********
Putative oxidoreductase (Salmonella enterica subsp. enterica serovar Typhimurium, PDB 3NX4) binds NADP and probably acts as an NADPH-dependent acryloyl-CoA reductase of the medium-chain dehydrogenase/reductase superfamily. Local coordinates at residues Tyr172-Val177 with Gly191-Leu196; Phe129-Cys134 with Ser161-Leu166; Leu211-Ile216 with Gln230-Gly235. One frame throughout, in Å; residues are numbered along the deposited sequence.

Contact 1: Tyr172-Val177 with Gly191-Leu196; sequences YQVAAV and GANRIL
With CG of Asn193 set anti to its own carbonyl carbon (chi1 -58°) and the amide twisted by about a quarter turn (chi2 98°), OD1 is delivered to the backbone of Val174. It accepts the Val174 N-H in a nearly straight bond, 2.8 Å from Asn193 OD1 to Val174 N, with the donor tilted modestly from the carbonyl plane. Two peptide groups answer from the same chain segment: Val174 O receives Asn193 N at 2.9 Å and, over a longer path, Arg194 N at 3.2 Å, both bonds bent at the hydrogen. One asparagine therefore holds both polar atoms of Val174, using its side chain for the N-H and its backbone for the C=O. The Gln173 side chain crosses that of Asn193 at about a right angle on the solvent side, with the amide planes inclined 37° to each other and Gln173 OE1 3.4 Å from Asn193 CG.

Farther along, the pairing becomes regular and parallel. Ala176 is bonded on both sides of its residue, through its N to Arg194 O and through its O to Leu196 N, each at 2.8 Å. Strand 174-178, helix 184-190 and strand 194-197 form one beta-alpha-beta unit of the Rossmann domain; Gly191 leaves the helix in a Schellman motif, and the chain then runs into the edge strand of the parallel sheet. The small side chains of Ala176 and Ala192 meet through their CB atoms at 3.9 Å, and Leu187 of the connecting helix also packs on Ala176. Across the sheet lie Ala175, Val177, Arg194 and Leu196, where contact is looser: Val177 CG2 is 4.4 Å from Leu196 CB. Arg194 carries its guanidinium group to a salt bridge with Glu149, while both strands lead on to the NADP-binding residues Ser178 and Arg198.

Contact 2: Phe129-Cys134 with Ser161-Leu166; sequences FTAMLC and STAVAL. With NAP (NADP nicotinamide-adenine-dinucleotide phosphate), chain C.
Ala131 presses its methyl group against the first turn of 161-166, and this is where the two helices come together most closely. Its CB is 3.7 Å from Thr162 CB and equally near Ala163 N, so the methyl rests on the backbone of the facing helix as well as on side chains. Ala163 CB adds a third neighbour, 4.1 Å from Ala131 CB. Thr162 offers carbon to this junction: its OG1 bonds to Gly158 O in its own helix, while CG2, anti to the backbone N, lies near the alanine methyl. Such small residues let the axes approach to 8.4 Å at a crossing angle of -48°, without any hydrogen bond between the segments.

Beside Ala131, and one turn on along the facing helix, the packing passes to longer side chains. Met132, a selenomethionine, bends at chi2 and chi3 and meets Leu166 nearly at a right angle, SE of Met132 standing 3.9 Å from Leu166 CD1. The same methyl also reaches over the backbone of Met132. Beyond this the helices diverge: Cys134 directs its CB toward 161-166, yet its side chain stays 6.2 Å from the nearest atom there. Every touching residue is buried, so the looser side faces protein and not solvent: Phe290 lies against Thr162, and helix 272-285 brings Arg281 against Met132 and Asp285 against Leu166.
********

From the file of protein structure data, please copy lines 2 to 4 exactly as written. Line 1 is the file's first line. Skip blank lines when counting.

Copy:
Contact 1: Tyr172-Val177 with Gly191-Leu196; sequences YQVAAV and GANRIL
With CG of Asn193 set anti to its own carbonyl carbon (chi1 -58°) and the amide twisted by about a quarter turn (chi2 98°), OD1 is delivered to the backbone of Val174. It accepts the Val174 N-H in a nearly straight bond, 2.8 Å from Asn193 OD1 to Val174 N, with the donor tilted modestly from the carbonyl plane. Two peptide groups answer from the same chain segment: Val174 O receives Asn193 N at 2.9 Å and, over a longer path, Arg194 N at 3.2 Å, both bonds bent at the hydrogen. One asparagine therefore holds both polar atoms of Val174, using its side chain for the N-H and its backbone for the C=O. The Gln173 side chain crosses that of Asn193 at about a right angle on the solvent side, with the amide planes inclined 37° to each other and Gln173 OE1 3.4 Å from Asn193 CG.

Farther along, the pairing becomes regular and parallel. Ala176 is bonded on both sides of its residue, through its N to Arg194 O and through its O to Leu196 N, each at 2.8 Å. Strand 174-178, helix 184-190 and strand 194-197 form one beta-alpha-beta unit of the Rossmann domain; Gly191 leaves the helix in a Schellman motif, and the chain then runs into the edge strand of the parallel sheet. The small side chains of Ala176 and Ala192 meet through their CB atoms at 3.9 Å, and Leu187 of the connecting helix also packs on Ala176. Across the sheet lie Ala175, Val177, Arg194 and Leu196, where contact is looser: Val177 CG2 is 4.4 Å from Leu196 CB. Arg194 carries its guanidinium group to a salt bridge with Glu149, while both strands lead on to the NADP-binding residues Ser178 and Arg198.